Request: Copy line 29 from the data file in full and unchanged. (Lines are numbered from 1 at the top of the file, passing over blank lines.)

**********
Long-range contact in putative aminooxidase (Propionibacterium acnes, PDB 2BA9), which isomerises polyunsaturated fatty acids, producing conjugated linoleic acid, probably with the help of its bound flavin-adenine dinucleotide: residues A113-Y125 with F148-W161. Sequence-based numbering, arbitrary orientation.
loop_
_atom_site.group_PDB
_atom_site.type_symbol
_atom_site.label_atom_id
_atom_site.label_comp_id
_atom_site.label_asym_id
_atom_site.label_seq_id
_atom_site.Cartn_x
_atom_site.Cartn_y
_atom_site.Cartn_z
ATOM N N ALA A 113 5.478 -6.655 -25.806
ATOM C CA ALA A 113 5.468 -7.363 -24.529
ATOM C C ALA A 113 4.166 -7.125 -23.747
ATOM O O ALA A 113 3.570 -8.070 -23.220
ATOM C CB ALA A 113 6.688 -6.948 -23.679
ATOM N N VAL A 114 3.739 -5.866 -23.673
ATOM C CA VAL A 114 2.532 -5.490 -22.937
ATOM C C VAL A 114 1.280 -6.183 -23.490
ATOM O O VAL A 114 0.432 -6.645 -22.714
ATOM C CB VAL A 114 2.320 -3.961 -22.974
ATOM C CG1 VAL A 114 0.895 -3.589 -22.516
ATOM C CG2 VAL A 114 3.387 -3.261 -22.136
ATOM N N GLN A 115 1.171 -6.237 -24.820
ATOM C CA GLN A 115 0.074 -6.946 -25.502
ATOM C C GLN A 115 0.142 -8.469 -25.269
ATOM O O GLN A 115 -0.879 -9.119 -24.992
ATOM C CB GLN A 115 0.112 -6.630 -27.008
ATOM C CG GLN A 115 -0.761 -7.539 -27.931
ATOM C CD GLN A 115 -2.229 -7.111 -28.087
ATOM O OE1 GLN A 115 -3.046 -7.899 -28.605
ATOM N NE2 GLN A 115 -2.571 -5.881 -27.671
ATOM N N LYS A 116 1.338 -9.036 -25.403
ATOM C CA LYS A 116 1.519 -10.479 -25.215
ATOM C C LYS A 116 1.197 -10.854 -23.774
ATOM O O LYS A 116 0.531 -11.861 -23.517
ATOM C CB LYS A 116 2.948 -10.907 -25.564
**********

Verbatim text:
ATOM C CG GLN A 115 -0.761 -7.539 -27.931